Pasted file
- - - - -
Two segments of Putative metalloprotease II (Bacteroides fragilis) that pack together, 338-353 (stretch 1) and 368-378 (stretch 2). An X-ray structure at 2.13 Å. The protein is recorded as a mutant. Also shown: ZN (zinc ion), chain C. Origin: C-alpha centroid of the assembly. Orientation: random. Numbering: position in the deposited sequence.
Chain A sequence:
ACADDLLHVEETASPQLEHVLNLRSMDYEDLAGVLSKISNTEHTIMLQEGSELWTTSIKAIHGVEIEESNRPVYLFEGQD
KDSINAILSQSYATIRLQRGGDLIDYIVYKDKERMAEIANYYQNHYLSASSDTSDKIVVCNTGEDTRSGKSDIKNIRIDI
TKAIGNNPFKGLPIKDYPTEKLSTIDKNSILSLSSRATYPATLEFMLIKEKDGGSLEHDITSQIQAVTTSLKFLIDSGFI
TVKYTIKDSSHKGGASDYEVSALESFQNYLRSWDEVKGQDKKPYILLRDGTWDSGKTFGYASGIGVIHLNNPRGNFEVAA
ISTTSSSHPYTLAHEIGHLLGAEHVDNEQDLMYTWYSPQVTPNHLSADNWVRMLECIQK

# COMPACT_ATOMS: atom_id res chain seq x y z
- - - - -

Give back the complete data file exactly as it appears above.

Two segments of Putative metalloprotease II (Bacteroides fragilis) that pack together, 338-353 (stretch 1) and 368-378 (stretch 2). An X-ray structure at 2.13 Å. The protein is recorded as a mutant. Also shown: ZN (zinc ion), chain C. Origin: C-alpha centroid of the assembly. Orientation: random. Numbering: position in the deposited sequence.
Chain A sequence:
ACADDLLHVEETASPQLEHVLNLRSMDYEDLAGVLSKISNTEHTIMLQEGSELWTTSIKAIHGVEIEESNRPVYLFEGQD
KDSINAILSQSYATIRLQRGGDLIDYIVYKDKERMAEIANYYQNHYLSASSDTSDKIVVCNTGEDTRSGKSDIKNIRIDI
TKAIGNNPFKGLPIKDYPTEKLSTIDKNSILSLSSRATYPATLEFMLIKEKDGGSLEHDITSQIQAVTTSLKFLIDSGFI
TVKYTIKDSSHKGGASDYEVSALESFQNYLRSWDEVKGQDKKPYILLRDGTWDSGKTFGYASGIGVIHLNNPRGNFEVAA
ISTTSSSHPYTLAHEIGHLLGAEHVDNEQDLMYTWYSPQVTPNHLSADNWVRMLECIQK

# COMPACT_ATOMS: atom_id res chain seq x y z